What counselling courses do you offer at University of South Wales?
Here is the full list of psychotherapy courses offered at the University.
What are the main differences between a counsellor and psychotherapist?
Some people claim that there is a clear distinction between counselling and psychotherapy, however increasingly the differentiation is less clear. Traditionally a psychotherapist would have expected to train for longer and at a higher academic (postgraduate) level than counsellors, and to work with more complex problems. However, today many counsellors train at postgraduate level, and might work in the same kind of settings as psychotherapists.
Are the job opportunities better for someone who has trained as a counsellor as opposed to a psychotherapist?
Job opportunities exist in a wide range of services both in the public and voluntary sector. Some of our graduates also go on to set up their own private practices. The variety of opportunity depends on many factors including: length and type of training; level of complexity of the work; the nature of the employing organisation etc. When people are trying to decide which route to take it is always advisable to discuss your options with us. Please feel free to contact us to have a general discussion. One thing is clear - both subjects draw from the same wells. The literary and practice development traditions are essentially the same.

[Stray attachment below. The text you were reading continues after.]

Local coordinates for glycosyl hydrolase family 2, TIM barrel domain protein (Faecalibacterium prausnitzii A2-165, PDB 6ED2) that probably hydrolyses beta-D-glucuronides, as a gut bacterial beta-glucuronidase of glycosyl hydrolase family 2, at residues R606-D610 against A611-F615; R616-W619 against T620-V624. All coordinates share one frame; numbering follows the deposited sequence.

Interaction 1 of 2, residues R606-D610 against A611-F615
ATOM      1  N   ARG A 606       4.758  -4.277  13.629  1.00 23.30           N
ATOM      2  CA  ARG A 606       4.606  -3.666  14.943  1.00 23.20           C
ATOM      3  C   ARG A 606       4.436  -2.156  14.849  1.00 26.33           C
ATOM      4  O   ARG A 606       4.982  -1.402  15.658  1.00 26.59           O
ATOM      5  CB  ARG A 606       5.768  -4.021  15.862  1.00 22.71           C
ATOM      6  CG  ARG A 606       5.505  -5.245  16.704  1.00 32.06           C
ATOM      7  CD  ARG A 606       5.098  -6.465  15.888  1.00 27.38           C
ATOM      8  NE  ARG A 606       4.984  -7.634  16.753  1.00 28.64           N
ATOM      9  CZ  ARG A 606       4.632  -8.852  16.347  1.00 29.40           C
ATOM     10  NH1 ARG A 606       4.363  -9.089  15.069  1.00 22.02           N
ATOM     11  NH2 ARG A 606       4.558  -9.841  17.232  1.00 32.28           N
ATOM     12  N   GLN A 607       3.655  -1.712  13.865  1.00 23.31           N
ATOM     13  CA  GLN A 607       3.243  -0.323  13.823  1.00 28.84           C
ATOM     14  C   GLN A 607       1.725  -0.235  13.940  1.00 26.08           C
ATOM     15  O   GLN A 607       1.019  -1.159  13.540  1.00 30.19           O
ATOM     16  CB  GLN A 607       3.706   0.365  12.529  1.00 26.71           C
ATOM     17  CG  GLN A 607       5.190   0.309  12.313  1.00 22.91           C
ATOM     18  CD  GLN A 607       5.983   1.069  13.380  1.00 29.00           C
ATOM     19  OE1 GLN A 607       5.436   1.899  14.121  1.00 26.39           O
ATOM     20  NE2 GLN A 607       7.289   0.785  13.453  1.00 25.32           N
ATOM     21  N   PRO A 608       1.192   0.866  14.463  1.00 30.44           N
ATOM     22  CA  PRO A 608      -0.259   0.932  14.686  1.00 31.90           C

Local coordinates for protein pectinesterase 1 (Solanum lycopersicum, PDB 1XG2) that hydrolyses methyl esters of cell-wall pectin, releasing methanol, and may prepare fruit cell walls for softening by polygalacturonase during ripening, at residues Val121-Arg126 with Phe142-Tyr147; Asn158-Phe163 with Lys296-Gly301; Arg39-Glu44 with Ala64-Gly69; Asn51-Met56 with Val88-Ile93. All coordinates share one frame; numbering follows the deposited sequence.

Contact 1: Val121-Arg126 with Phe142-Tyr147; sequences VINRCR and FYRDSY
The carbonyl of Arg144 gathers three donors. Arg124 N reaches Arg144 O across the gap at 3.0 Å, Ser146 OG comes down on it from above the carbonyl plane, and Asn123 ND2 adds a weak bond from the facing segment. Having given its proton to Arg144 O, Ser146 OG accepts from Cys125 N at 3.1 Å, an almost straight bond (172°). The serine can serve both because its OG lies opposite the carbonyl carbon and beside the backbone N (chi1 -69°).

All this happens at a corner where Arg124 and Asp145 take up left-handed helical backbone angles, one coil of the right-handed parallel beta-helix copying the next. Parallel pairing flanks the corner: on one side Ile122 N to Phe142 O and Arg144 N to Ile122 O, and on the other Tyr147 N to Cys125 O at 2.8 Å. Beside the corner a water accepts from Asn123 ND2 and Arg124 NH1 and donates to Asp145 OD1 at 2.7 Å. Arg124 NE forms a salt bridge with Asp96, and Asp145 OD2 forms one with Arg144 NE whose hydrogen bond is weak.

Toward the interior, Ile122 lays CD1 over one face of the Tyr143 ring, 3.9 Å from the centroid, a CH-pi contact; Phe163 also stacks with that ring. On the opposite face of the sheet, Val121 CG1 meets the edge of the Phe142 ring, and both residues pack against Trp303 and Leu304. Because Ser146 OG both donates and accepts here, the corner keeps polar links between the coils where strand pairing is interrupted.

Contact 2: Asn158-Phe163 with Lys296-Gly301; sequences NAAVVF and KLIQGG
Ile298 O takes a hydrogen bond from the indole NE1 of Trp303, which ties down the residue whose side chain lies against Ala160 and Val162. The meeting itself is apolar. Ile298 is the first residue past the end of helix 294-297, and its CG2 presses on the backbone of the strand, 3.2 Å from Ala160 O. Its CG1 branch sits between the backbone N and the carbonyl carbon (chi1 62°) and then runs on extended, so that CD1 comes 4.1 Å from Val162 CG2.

Are there any retraining grants available?
Sometime students are able get funding from their employer, or through the BACP.
It is obligatory to be in personal therapy and why?
Personal Development is a requirement for all counselling and psychotherapy courses, as a way to enhance the practitioners’ use of self and promote a high level of personal awareness. For our counselling programme, students have to undertake 50 hours of personal development. 40 of these are provided within the course, the remaining 10 need to be found outside the course. This may be done with a therapist, on a one-one basis.
What are the students like?
Our students come from a wide range of backgrounds. They may have been out of education for many years, perhaps concentrating on bringing up their family; or working in an unrelated area and needing a change of career. They may have been working in an allied profession, such as social work or nursing, but wanting to develop their counselling skills. We also have those who are in the early stages of their working life, but who have had life experiences that give them a sense that this is the kind of work they would like to do.
Our Psychotherapy students will have been qualified and working in an allied profession, such as mental health nursing, social work, psychiatry, psychology or teaching, for example.